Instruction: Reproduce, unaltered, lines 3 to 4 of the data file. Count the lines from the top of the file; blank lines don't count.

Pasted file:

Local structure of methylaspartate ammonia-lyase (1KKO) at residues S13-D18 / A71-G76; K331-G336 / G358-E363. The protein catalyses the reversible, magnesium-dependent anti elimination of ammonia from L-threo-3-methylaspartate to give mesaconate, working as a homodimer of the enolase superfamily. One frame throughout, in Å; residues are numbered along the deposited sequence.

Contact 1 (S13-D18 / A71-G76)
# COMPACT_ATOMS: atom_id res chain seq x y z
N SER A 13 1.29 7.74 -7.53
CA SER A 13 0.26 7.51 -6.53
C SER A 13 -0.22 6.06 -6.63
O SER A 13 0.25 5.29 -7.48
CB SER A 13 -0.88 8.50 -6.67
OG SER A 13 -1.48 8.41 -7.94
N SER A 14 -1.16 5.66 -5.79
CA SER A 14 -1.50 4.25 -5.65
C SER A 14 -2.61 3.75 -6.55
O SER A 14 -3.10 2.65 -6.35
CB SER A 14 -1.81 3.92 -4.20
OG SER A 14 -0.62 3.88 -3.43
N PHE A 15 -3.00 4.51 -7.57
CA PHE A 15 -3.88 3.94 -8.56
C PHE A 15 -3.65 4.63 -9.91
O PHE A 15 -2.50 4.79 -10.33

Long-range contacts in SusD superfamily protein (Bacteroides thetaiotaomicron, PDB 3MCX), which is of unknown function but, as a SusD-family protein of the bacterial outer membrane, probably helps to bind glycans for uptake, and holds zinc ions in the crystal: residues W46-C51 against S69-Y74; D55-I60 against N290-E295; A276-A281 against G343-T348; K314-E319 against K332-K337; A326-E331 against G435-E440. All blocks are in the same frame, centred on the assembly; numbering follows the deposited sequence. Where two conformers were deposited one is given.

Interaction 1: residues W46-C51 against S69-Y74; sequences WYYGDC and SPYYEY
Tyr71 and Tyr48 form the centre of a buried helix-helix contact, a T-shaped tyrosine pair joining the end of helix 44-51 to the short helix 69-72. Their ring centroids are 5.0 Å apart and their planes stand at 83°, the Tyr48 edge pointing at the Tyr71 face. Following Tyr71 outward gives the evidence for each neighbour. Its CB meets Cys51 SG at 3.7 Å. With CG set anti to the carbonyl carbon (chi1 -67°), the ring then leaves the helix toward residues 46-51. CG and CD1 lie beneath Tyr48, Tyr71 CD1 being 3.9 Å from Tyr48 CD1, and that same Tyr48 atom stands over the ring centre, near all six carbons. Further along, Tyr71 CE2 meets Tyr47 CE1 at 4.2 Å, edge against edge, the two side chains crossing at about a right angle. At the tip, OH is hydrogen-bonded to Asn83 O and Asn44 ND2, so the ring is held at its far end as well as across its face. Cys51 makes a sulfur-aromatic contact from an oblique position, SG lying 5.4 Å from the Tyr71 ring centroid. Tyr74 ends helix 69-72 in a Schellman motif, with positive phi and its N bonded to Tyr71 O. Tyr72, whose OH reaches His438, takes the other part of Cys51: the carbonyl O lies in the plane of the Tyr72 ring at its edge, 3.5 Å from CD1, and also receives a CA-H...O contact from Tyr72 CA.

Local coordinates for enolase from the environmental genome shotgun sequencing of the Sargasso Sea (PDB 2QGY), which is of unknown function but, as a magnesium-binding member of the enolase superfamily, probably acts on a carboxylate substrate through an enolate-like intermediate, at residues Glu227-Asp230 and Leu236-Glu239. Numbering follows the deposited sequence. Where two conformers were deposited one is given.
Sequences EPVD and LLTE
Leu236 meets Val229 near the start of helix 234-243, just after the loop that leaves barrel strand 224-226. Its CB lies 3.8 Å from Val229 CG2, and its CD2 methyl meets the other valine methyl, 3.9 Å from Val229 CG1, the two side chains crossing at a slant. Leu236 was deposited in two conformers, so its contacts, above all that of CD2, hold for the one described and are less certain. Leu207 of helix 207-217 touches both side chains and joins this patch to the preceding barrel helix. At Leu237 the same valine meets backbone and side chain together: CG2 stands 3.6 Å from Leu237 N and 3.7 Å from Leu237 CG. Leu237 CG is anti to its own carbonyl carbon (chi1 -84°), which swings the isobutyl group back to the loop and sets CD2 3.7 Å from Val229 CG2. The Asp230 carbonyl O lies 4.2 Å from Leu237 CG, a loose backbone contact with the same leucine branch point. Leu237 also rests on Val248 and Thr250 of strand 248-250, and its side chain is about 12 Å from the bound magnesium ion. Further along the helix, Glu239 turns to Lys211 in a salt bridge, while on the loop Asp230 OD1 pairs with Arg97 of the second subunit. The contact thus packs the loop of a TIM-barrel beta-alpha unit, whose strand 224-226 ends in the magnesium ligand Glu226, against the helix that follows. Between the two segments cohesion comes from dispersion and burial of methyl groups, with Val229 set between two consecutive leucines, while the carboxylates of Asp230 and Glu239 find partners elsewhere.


# COMPACT_ATOMS: atom_id res chain seq x y z
N SER A 13 1.29 7.74 -7.53